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Vilsack on Germany: ‘We Have to Remain Vigilant’

Agriculture Secretary Tom Vilsack said Thursday that while the E. coli outbreak unfolding in Europe poses no immediate threat to the U.S., the Department of Agriculture is monitoring the situation.

The Hamburg, Germany-centered outbreak, caused by a rare pathogen, E. coli 0104:H4, has claimed at least 18 lives, sickened more than 1,600 and hospitalized hundreds with potentially lethal kidney failure, according to the latest press accounts.

When asked about the foodborne disaster at a news conference Thursday, Vilsack said USDA and the Food and Drug Administration would remain vigilant in the face of emerging pathogens.

“Obviously we’re going to keep an eye on what’s going on Europe,” Vilsack told reporters. “But, at this point in time, I have no reason to believe what’s specifically occurring in Europe is somehow going to happen over here, because of what happened in Europe.”

“I think we have to constantly be vigilant and we have to constantly look for ways to improve food safety and that requires us to make sure that we’re testing for the right things,” said Vilsack.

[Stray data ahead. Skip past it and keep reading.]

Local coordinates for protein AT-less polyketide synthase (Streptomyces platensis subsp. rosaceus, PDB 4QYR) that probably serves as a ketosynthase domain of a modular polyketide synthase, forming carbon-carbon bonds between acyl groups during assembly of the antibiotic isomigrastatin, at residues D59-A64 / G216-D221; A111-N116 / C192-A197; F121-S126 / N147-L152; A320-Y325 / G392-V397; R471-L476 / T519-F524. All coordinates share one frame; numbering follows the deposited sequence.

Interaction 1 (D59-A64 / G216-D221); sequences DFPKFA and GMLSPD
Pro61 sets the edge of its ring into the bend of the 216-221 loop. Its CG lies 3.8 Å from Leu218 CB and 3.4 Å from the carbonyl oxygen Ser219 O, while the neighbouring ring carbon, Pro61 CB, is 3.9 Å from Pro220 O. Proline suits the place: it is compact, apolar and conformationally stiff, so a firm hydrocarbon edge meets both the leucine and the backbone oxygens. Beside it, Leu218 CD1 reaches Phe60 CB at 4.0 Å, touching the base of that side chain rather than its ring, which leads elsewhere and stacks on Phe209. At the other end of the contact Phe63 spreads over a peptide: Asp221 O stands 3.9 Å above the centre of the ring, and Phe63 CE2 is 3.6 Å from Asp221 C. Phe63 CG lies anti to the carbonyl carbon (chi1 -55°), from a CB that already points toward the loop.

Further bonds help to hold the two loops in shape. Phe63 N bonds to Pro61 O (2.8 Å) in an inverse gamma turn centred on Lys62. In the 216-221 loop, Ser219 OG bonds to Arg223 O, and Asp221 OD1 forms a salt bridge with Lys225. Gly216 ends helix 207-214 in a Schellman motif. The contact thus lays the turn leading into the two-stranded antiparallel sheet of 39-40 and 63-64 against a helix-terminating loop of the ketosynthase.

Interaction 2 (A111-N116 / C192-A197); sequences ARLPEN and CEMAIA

“As science becomes more sophisticated, as testing equipment becomes better and more specific, we learn more. And as we learn more, we obviously have to do more.”

“We obviously take food safety very, very seriously here at USDA … we are continually working to figure out ways in which we can prevent illness and disease from occurring,” added Vilsack, citing USDA’s new bench trim testing program and poultry performance standards. 

© Food Safety News
  • doc raymond

    Helena, interesting that the Secretary would give two examples of what the USDA is doing to improve food safety that were actually initiated during the Bush Administration.